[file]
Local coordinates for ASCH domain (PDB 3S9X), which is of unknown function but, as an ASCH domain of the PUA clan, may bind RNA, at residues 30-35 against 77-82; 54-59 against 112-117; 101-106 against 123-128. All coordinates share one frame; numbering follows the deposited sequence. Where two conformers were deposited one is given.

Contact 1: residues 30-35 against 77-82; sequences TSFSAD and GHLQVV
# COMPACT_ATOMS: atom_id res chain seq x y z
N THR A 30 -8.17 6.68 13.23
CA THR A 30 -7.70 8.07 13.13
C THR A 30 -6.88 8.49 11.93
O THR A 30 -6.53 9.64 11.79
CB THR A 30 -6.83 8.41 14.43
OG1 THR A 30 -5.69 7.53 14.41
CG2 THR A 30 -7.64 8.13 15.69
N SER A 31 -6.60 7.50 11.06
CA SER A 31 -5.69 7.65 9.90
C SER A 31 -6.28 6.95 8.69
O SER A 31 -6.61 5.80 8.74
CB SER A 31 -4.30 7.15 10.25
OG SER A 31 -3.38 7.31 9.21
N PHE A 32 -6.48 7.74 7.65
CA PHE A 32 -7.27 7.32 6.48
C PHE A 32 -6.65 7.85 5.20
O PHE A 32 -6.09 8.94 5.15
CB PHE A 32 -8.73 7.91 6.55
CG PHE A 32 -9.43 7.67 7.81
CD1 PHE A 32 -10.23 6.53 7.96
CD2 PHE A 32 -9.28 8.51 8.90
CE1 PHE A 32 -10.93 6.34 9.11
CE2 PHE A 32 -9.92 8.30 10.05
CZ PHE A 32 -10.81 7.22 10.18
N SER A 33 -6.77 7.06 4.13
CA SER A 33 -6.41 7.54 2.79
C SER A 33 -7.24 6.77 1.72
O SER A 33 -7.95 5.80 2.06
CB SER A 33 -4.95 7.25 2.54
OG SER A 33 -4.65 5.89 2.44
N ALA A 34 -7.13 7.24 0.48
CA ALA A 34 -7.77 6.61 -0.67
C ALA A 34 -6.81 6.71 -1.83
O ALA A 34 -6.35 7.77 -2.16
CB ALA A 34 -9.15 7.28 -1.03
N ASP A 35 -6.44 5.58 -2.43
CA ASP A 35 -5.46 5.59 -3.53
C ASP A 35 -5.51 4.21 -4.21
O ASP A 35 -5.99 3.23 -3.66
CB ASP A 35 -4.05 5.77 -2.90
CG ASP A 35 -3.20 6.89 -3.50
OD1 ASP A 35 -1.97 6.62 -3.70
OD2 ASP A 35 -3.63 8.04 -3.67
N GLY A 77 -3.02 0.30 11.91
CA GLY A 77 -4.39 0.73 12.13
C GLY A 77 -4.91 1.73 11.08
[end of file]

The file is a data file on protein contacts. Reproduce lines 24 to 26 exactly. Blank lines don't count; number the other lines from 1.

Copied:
CD2 PHE A 32 -9.28 8.51 8.90
CE1 PHE A 32 -10.93 6.34 9.11
CE2 PHE A 32 -9.92 8.30 10.05